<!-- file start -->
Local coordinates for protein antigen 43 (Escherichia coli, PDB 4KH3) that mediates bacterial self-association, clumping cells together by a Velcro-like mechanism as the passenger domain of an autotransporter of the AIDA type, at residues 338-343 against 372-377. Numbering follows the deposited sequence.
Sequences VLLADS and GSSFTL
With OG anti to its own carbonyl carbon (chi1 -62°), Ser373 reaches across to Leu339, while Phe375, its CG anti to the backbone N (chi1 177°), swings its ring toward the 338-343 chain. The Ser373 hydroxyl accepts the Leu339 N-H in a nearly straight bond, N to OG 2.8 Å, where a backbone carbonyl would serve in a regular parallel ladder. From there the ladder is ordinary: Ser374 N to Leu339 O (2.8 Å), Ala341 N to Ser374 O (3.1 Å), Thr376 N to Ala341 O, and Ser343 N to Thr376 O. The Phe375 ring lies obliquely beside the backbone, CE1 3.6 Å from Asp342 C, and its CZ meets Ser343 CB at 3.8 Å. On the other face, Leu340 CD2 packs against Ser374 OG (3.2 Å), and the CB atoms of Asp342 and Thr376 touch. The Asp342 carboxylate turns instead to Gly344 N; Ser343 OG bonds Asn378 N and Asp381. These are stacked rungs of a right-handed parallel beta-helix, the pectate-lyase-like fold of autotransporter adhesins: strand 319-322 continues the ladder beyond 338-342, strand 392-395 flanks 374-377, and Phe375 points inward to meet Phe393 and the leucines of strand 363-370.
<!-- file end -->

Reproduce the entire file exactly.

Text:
Local coordinates for protein antigen 43 (Escherichia coli, PDB 4KH3) that mediates bacterial self-association, clumping cells together by a Velcro-like mechanism as the passenger domain of an autotransporter of the AIDA type, at residues 338-343 against 372-377. Numbering follows the deposited sequence.
Sequences VLLADS and GSSFTL
With OG anti to its own carbonyl carbon (chi1 -62°), Ser373 reaches across to Leu339, while Phe375, its CG anti to the backbone N (chi1 177°), swings its ring toward the 338-343 chain. The Ser373 hydroxyl accepts the Leu339 N-H in a nearly straight bond, N to OG 2.8 Å, where a backbone carbonyl would serve in a regular parallel ladder. From there the ladder is ordinary: Ser374 N to Leu339 O (2.8 Å), Ala341 N to Ser374 O (3.1 Å), Thr376 N to Ala341 O, and Ser343 N to Thr376 O. The Phe375 ring lies obliquely beside the backbone, CE1 3.6 Å from Asp342 C, and its CZ meets Ser343 CB at 3.8 Å. On the other face, Leu340 CD2 packs against Ser374 OG (3.2 Å), and the CB atoms of Asp342 and Thr376 touch. The Asp342 carboxylate turns instead to Gly344 N; Ser343 OG bonds Asn378 N and Asp381. These are stacked rungs of a right-handed parallel beta-helix, the pectate-lyase-like fold of autotransporter adhesins: strand 319-322 continues the ladder beyond 338-342, strand 392-395 flanks 374-377, and Phe375 points inward to meet Phe393 and the leucines of strand 363-370.